[In an essential design column, originally printed in Game Developer magazine, EA Maxis designer and programmer Soren Johnson (Spore, Civilization IV) shares four major insights from design legend Sid Meier on creating truly good games.]
Most game developers are familiar with Sid Meier's dictum that "a good game is a series of interesting choices."
In fact, my co-columnist Damion Schubert started his recent article on player choice (October 2008) by referencing this famous quote.
However, over the course of his career, Sid has developed a few other general rules of game design, which I heard him discuss many times during my seven years (2000-2007) at his studio, Firaxis Games. As these insights are quite practical lessons for designers, they are also worthy of discussion.
Double It Or Cut It By Half
Good games can rarely be created in a vacuum, which is why many designers advocate an iterative design process, during which a simple prototype of the game is built very early and then iterated on repeatedly until the game becomes a shippable product.
Sid called this process "finding the fun," and the probability of success is often directly related to the number of times a team can turn the crank on the loop of developing an idea, play-testing the results, and then adjusting based on feedback.
As the number of times a team can go through this cycle is finite, developers should not waste time with small changes. Instead, when making gameplay adjustments, developers should aim for significant changes that will provoke a tangible response.
If a unit seems too weak, donâ€™t lower its cost by 5%; instead, double its strength. If players feel overwhelmed by too many upgrades, try removing half of them. In the original Civilization, the gameplay kept slowing down to a painful crawl, which Sid solved by shrinking the map in half. The point is not that the new values are likely to be correct - the goal is to stake out more design territory with each successive iteration.
Imagine the design space of a new game to be an undiscovered world. The designers may have a vague notion of what exists beyond the horizon, but without experimentation and testing, these assumptions remain purely theoretically. Thus, each radical change opens up a new piece of land for the team to consider before settling down for the final product.
One Good Game Is Better Than Two Great Ones
Sid liked to call this one the "Covert Action Rule," a reference to a not-altogether-successful spy game he made in the early â€™90s:
The mistake I made was actually having two games competing with each other. There was an action game where you break into a building and do all sorts of picking up clues and things like that, and then there was the story which involved a plot where you had to figure out who the mastermind was and what cities they were in, and it was an involved mystery-type plot.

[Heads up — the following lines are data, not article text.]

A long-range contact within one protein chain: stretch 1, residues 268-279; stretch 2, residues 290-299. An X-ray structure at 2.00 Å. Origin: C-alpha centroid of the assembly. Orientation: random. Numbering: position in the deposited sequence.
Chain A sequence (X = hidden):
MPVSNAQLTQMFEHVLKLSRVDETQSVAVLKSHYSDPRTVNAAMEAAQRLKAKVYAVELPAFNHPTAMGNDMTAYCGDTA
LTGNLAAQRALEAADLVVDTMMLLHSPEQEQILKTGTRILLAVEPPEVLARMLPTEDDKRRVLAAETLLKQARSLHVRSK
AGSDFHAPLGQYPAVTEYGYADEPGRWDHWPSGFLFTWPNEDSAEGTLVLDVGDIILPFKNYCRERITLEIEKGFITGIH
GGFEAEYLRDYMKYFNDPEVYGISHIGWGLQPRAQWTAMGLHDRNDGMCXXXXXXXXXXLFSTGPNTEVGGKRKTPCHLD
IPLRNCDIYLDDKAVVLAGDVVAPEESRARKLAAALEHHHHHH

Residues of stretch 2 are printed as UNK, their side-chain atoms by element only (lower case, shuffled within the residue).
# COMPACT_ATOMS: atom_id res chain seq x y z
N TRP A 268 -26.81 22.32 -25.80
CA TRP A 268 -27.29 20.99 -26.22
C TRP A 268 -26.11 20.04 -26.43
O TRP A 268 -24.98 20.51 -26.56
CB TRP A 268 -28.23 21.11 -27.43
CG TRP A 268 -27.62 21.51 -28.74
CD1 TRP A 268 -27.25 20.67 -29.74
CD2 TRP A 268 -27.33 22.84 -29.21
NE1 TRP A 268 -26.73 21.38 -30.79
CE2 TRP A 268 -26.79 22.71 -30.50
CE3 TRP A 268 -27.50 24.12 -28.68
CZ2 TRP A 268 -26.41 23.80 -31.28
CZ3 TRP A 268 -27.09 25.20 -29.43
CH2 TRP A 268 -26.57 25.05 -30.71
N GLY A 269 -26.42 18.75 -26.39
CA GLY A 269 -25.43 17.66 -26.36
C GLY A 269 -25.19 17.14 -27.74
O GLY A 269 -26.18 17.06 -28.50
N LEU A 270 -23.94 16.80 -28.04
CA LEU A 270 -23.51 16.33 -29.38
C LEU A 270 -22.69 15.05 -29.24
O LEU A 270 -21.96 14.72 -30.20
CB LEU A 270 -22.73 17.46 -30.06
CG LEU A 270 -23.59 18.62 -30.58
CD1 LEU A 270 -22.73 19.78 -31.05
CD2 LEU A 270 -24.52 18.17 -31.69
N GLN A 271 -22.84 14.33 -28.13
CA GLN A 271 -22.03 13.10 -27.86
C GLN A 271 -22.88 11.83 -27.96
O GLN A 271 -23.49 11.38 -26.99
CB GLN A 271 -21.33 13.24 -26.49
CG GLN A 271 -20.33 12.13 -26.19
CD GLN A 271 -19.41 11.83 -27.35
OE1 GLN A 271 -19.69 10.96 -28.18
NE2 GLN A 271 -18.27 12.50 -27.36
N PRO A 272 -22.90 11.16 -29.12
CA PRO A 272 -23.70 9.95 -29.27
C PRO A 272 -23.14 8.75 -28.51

Individually, each part could have been a good game. Together, they fought with each other. You would have this mystery that you were trying to solve, then you would be facing this action sequence, and youâ€™d do this cool action thing, and youâ€™d get out of the building, and youâ€™d say, "What was the mystery I was trying to solve?" Covert Action integrated a story and action poorly because the action was actually too intense - youâ€™d spend ten minutes or so of real time in a mission, and by the time you got out, you had no idea of what was going on in the world.
In other words, even though both sections of the game were fun on their own, their co-existence ruined the experience because the player could not focus her attention on one or the other.
This rule points to a larger issue, which is that all design choices only have value in relation to one another, each coming with their own set of cost/benefit trade-offs. Choosing to make a strategic game also means choosing not to make a tactical one. Thus, an idea may be â€śfunâ€ť on its own but still not make the game better if it distracts the player from the target experience. Indeed, this rule is clearly the reason why the Civ franchise has never dabbled with in-depth, tactical battles every time combat occurs.
However, sometimes multiple games can co-exist in harmony with each other. Sidâ€™s own Pirates!
is an example of a successful game built out of a collection of fighting, sailing, and dancing mini-games. However, these experiences were always very short - a few minutes at the most - leaving the primary focus on the meta-game of role-playing a pirate. Each short challenge was a tiny step along a more important larger path, of plundering all Spanish cities or rescuing your long-lost relatives.